The Ongoing Impact of Loving Houston
by Reagan O'Hare, UBA Writers Team (06/28/2013)
While the numbers are impressive, the relationships developed and good will spread within communities may well be the greatest impact of Loving Houston.
During the Loving Houston Initiative, June 1-8, 2013, hundreds of volunteers collectively said a spark was ignited inside their hearts as they served a city of grateful Houstonians. Loving Houston projects included home repairs, a community center restoration, clearing of two historically significant cemeteries, landscaping, prayer and distribution of city service flyers.
Love in action made an impact at the Historic Evergreen Negro Cemetery. Evergreen Caretaker Woody Jones II explained that HENC holds markers for African American soldiers from every U.S. conflict beginning with World War I and other legendary local heroes. More than 125 volunteers arrived to remove damaged trees and within an hour and a half, seven acres of land had an instant facelift.
“These guys worked as a team,” Jones continued, “It was amazing, and it was an opportunity not only to work together, but to actually establish a social working relationship- -a fellowship.”
Another historical landmark honored was Olivewood Cemetery. Some of the city’s first African American doctors, ministers and educators from the 1870s are buried there. Larry Crutsinger helped clear 40 trees from Olivewood. Humbled, Crutsinger said, “We felt like we had really helped with an important cultural and historical restoration project and the caretakers told us that what we accomplished in one week would have taken them years.”
Dr. Ernest Dagohoy, First Philippine Baptist Church pastor, said he was blessed to see members volunteer at Olivewood. First Philippine volunteer Amor Ballestero called the experience, “inspiring” and overwhelming. “It was so big, and it looked like we were not making any improvements at all, but eventually we were able to fill up the whole container.” Charles Cook, Olivewood caretaker for 20 years, has descendents buried there. “What they did was astronomical,” Cook continued, “They advanced us probably ten years, and the stress is out of there because there was such a threat to monuments and general safety.”
Love led to another facelift at High School Ahead Academy. Fifty plus volunteers painted and landscaped the school. Marsha S. Dunn, a social worker at the school, said, “We now have more people stopping by to find out more about our program and they say ‘Oh, what a nice school!’ ” Dunn said the love came “in at a time we really needed it.”
A community center within Independence Heights was refurbished when volunteers sanded stairs and laid tile reported Dayne Laas, Loving Houston volunteer and a member of Lazybrook Baptist Church. And, a puppy was rescued. Laas added, “It was good day.”
Nyesha Scott of Lighthouse Church, helped round up 178 volunteers. Her goal was to volunteer in each of the six neighborhoods. “To drive to every area to see the people working . . . It just ministers to your heart . . . “I noticed that at some of the places we went, we were able to talk to people who seemed to have not had a loving, caring conversation in a long time, and they seemed to just enjoy a friendly smile and conversation, ” Scott said.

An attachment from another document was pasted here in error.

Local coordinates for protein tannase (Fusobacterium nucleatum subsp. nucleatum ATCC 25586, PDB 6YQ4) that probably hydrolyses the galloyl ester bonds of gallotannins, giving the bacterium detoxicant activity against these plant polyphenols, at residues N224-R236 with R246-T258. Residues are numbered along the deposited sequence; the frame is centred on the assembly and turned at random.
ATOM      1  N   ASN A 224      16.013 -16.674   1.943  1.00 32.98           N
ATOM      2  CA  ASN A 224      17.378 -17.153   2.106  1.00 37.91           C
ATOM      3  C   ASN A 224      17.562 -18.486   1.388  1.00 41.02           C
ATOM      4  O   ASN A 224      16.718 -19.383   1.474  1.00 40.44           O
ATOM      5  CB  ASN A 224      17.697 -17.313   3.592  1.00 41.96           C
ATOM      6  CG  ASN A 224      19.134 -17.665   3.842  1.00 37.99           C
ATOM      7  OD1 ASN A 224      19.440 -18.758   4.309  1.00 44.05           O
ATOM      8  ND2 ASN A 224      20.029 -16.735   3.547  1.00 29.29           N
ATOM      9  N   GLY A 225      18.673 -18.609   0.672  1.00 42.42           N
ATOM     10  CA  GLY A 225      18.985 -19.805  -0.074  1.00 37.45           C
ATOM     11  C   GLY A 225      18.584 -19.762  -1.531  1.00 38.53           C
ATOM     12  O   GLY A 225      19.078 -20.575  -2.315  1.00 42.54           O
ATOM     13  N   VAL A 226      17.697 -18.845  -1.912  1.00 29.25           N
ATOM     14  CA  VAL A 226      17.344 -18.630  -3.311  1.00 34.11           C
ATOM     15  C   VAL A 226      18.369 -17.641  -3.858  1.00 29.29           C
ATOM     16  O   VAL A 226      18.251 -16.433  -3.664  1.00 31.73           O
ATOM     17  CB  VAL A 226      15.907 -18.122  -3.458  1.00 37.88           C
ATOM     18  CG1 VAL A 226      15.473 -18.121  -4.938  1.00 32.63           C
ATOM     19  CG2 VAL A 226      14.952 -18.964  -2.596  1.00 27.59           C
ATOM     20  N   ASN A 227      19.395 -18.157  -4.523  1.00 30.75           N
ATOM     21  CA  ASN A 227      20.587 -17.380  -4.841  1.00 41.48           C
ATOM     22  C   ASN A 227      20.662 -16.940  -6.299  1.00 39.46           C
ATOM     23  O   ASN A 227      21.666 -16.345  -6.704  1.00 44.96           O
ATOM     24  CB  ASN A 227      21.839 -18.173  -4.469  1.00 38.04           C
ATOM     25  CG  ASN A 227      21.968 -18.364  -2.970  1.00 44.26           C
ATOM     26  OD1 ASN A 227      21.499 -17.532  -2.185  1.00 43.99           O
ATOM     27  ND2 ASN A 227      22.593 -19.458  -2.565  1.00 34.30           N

Loving Houston volunteers also spent time distributing flyers in each of the neighborhoods, alerting residents to important city services. Carol Homan, interim associate pastor of missions for University Baptist Church, said University’s team distributed brochures to a grateful Denver Harbor area. “We prayed for them . . . It was a great opportunity to work together on something completely different.”
Campo Londoño, pastor of Iglesia Bautista Horeb, who also distributed flyers and volunteered in some reconstruction, said, “Loving Houston gave me the opportunity to speak love to our neighbors and also to move Christians to express their love.”
Andre Whiting, a volunteer with Lighthouse Church, agreed. "I felt that it knocked down the walls of our churches and focused on spreading the gospel not only through word, but also by actions like when I John 3:18 says, ‘Dear children, let us not love with words or speech but with actions and in truth.’ ”
Actions made an impact when Roger Daniel, of Clear Lake Baptist, joined volunteers to reroof a house. Daniel said, “It’s really a blessing to see people willing to spend that much time and that much effort helping people,” Daniel continued, “After seeing the number of folks we had both days and the amount of work that had to be done, they could not have done it themselves.”
Many elderly benefited from the Loving Houston initiative. One was an 87-year-old widow in the Third Ward. Rev. Alvin Payne, minister of missions of Holman Street Baptist Church worked with volunteers to clear six-foot-tall weeds that were obscuring the house from view. The widow regained the ability to trust, honored the young men volunteering and “God got all of the glory”, Payne said.
In Acres Homes, Ed Wandling, pastor of Cypress Oaks Church, helped lead a team to refurbish a home and clean up a yard. “We worked hard, and they had a good time and I think it was worthwhile for them personally,” Wandling said.
For many Loving Houston was simply family service. Gisela Cinta, outreach coordinator of Lakewood Church, said, “It was a unique opportunity for our ministries to come together with resources and volunteers to join forces and serve with one cause.” Scott said serving meant caring for Houston. “ . . . We were able to share that Loving Houston is an organization of servants that came together to show the love of Christ in action by meeting the needs of the community.
Baptists, Methodists, Seventh Day Adventists, and more came together to demonstrate the love of Christ in word and deed.